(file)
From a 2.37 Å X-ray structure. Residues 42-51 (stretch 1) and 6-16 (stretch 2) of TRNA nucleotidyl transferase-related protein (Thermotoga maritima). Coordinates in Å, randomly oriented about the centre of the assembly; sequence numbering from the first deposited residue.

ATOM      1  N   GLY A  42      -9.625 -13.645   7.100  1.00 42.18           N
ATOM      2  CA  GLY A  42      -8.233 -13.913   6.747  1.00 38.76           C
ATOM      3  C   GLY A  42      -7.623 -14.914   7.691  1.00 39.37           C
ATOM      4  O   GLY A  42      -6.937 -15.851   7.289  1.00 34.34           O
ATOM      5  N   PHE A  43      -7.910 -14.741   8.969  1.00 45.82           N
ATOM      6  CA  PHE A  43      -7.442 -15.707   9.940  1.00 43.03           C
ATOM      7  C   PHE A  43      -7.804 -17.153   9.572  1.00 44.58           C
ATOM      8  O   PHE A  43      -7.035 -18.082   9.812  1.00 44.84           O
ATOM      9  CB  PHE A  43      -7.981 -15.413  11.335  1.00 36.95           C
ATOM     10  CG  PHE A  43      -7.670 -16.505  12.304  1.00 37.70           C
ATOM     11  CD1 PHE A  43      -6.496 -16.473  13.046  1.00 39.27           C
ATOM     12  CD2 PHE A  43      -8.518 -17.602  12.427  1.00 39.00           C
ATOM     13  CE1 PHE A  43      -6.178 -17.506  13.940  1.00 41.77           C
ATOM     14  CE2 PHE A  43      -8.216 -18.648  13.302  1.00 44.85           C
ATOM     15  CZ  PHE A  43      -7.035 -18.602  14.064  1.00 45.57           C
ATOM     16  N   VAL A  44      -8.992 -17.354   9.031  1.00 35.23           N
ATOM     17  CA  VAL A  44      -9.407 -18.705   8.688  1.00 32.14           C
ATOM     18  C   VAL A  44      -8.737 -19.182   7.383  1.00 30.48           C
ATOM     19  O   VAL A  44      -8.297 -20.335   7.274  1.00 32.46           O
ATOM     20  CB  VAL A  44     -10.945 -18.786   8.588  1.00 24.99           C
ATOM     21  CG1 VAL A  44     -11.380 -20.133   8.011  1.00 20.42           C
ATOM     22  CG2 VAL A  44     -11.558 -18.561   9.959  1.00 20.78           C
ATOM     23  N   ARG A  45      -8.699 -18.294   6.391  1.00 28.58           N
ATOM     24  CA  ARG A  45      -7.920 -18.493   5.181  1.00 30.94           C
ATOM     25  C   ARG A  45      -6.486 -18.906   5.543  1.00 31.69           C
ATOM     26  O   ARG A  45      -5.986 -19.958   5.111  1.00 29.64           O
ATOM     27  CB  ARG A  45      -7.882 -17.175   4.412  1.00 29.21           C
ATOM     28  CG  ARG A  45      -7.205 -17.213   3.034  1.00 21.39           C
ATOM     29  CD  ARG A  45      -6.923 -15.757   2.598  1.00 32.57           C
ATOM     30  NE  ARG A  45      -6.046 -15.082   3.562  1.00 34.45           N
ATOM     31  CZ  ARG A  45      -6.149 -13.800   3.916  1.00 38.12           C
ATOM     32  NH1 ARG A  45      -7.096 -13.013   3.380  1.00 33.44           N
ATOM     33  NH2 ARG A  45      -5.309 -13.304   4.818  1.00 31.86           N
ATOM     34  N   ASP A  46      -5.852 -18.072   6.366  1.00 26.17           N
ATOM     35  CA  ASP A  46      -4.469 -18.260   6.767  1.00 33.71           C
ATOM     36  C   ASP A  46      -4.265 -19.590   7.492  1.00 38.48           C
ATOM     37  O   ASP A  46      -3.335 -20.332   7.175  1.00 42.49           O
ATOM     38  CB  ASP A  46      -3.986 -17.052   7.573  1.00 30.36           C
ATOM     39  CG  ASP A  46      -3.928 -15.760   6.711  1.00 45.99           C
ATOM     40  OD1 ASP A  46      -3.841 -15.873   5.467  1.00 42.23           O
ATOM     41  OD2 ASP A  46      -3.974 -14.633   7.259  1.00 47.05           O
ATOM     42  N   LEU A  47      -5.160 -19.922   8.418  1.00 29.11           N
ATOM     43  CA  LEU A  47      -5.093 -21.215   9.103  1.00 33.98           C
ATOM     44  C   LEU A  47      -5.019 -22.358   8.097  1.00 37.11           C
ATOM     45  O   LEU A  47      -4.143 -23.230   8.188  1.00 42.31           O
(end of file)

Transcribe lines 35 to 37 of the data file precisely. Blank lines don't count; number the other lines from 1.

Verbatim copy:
ATOM     34  N   ASP A  46      -5.852 -18.072   6.366  1.00 26.17           N
ATOM     35  CA  ASP A  46      -4.469 -18.260   6.767  1.00 33.71           C
ATOM     36  C   ASP A  46      -4.265 -19.590   7.492  1.00 38.48           C